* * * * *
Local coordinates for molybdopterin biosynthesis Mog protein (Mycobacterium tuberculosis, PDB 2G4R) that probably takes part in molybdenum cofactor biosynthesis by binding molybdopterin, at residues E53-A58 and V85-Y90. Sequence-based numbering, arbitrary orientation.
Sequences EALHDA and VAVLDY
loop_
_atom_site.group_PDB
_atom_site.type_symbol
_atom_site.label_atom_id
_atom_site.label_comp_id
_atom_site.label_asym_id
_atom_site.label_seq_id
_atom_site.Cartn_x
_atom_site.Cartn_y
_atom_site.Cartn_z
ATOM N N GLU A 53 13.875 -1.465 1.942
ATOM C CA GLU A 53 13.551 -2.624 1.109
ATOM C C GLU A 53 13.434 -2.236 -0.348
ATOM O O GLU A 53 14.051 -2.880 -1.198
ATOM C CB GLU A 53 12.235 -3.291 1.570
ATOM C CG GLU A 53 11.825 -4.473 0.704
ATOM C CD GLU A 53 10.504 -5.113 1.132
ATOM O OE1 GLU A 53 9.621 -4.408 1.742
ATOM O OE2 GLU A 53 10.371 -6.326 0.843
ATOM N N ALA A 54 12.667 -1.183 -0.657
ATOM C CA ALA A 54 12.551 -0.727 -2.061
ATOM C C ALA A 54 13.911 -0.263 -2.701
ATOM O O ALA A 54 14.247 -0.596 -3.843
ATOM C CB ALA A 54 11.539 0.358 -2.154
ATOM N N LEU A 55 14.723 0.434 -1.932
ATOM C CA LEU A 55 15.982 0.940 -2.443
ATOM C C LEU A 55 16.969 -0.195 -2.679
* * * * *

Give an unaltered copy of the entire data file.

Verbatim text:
Local coordinates for molybdopterin biosynthesis Mog protein (Mycobacterium tuberculosis, PDB 2G4R) that probably takes part in molybdenum cofactor biosynthesis by binding molybdopterin, at residues E53-A58 and V85-Y90. Sequence-based numbering, arbitrary orientation.
Sequences EALHDA and VAVLDY
loop_
_atom_site.group_PDB
_atom_site.type_symbol
_atom_site.label_atom_id
_atom_site.label_comp_id
_atom_site.label_asym_id
_atom_site.label_seq_id
_atom_site.Cartn_x
_atom_site.Cartn_y
_atom_site.Cartn_z
ATOM N N GLU A 53 13.875 -1.465 1.942
ATOM C CA GLU A 53 13.551 -2.624 1.109
ATOM C C GLU A 53 13.434 -2.236 -0.348
ATOM O O GLU A 53 14.051 -2.880 -1.198
ATOM C CB GLU A 53 12.235 -3.291 1.570
ATOM C CG GLU A 53 11.825 -4.473 0.704
ATOM C CD GLU A 53 10.504 -5.113 1.132
ATOM O OE1 GLU A 53 9.621 -4.408 1.742
ATOM O OE2 GLU A 53 10.371 -6.326 0.843
ATOM N N ALA A 54 12.667 -1.183 -0.657
ATOM C CA ALA A 54 12.551 -0.727 -2.061
ATOM C C ALA A 54 13.911 -0.263 -2.701
ATOM O O ALA A 54 14.247 -0.596 -3.843
ATOM C CB ALA A 54 11.539 0.358 -2.154
ATOM N N LEU A 55 14.723 0.434 -1.932
ATOM C CA LEU A 55 15.982 0.940 -2.443
ATOM C C LEU A 55 16.969 -0.195 -2.679